"The film's publicist came up to me and said 'I don't know what we're going to do. I've forgotten the gun'. To drive back out to the film studios would have taken hours. It happened that I enjoyed target shooting with an air pistol. It was a Walther and had a beautiful box with Walther written on the outside of it. Bond's pistol was a Walther PPK.
"I said 'Look, although it's an air pistol and has this great, big long barrel and Bond's has a small barrel, nobody here will know. The mere fact it's got Walther on the box they'll think it's the right one'.
"I said all you've got to do is make sure when they come to do the poster that the long barrel is cut off and it will be ok. But when it came to do the poster art they forgot. So if you look at any of those Bond posters, there's Mr Macho brandishing his air pistol."
Soon after Hurn was introduced to the Beatles film director Dick Lester who asked him to follow the group around for the six weeks of filming for their first film A Hard Day's Night.
He liked Ringo Starr the best but it was the "exceedingly shy" George Harrison that Hurn would have the biggest impact on by introducing him to his future wife.
Hurn's friend, fellow photographer Eric Swayne was dating Pattie Boyd at the time.
Swayne was keen to meet the Beatles and Hurn somehow persuaded Dick Lester to allow them onto the set and Pattie became a film extra.
Harrison, who would later write the love song Something about her, was transfixed.
"I introduced her to them all," Hurn says.
"I had no idea that the one had goggled at her more than the others. Of course, I wasn't the greatest friend of dear Eric Swayne from then."
A Hard Day's Night had cemented the Fab Four's place at the forefront of the British Invasion - the storming popularity of British music and culture into the US.
Hurn, who became an associate member of Magnum a year later in 1965, had played his part in that but it was two years later in 1967 in an altogether more cosmic invasion that he was to become better known.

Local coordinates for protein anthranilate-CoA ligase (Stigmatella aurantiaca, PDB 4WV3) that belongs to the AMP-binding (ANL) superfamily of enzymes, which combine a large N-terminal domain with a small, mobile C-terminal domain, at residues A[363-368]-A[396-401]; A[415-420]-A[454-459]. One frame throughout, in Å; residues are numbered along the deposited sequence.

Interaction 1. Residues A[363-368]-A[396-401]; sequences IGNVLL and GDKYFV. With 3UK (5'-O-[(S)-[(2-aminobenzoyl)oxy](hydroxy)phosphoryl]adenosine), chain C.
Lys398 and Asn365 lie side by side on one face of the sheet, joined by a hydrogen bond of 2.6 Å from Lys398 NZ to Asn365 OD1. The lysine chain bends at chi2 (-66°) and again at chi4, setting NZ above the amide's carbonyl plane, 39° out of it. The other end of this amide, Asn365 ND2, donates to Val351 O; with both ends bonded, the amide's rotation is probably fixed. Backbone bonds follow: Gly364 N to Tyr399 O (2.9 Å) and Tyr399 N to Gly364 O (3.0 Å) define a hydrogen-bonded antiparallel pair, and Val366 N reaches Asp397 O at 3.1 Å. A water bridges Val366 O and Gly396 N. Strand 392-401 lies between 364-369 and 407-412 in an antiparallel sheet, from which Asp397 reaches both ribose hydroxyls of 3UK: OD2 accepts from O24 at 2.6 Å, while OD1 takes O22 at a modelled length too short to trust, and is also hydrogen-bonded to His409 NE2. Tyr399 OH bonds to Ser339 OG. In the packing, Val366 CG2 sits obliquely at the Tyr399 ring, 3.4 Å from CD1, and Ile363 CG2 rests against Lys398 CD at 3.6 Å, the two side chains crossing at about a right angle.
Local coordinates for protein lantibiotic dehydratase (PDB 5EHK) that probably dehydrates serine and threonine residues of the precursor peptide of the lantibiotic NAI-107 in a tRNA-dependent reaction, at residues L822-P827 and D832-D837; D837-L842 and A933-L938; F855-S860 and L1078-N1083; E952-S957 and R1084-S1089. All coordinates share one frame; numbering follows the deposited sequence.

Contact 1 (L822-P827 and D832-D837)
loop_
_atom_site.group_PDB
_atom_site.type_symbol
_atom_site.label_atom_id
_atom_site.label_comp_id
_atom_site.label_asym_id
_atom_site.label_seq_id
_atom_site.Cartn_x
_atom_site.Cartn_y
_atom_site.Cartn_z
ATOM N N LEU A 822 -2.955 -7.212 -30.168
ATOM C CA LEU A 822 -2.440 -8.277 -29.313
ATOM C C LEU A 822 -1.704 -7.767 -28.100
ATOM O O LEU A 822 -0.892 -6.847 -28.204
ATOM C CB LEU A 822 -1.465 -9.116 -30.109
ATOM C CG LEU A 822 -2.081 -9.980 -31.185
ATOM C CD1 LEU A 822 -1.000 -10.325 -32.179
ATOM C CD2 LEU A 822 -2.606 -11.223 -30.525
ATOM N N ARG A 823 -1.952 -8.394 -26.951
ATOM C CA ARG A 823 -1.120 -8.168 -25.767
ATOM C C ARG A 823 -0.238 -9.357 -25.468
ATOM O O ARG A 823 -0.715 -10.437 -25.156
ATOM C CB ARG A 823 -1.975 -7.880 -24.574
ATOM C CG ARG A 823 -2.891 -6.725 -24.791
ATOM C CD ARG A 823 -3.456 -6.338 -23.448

The New York Times described Jane Fonda as the leading lady in the cult sci-fi movie Barbarella as "the most iconic sex goddess of the 60s". But that might never have been the case had it not been for Hurn.
The young Fonda, insecure about her looks and who hated being photographed, was giving film producer Dino de Laurentiis a tough time over the publicity stills and had rejected them out of hand.
"The publicist Tom Carlile phoned me up and explained what was going on," Hurn says. "He said 'Look David, come over to Italy and see if you can sort it out for me and try and calm her down'.
"The moment we met we got on extremely well. She said she felt her face was lop-sided 'like a squirrel with one cheek full of nuts'. I managed to make her laugh and somehow won her confidence.
"We became very good friends and I ended up spending nine months with her and her then husband Roger Vadim on the set and at their home. She's still a friend. We met up in LA a few months ago."
The Barbarella images graced the covers of 126 magazines around the world.
Newsweek reportedly achieved both its greatest news-stand sales and its highest number of subscriber cancellations when it published pictures of a naked Fonda on its cover under the headlines Anything Goes, The Permissive Society.
By this stage Hurn's hero and inspiration Henri Cartier-Bresson had actually visited his famous flat to personally examine his contact sheets shortly before he was voted in as a full member of Magnum in 1968. "It was like seeing God," he says.
Hurn led a rarefied life; an internationally-successful career, a beautiful wife, accomplished and celebrated friends, and an Aston Martin parked outside the front door.
The dyslexic schoolboy from Cardiff had done pretty well for himself.
But just over a year after Barbarella hit the screens, Hurn had left London, his marriage had broken down and he was living in a VW camper van on the banks of the river Severn near Newport, south Wales.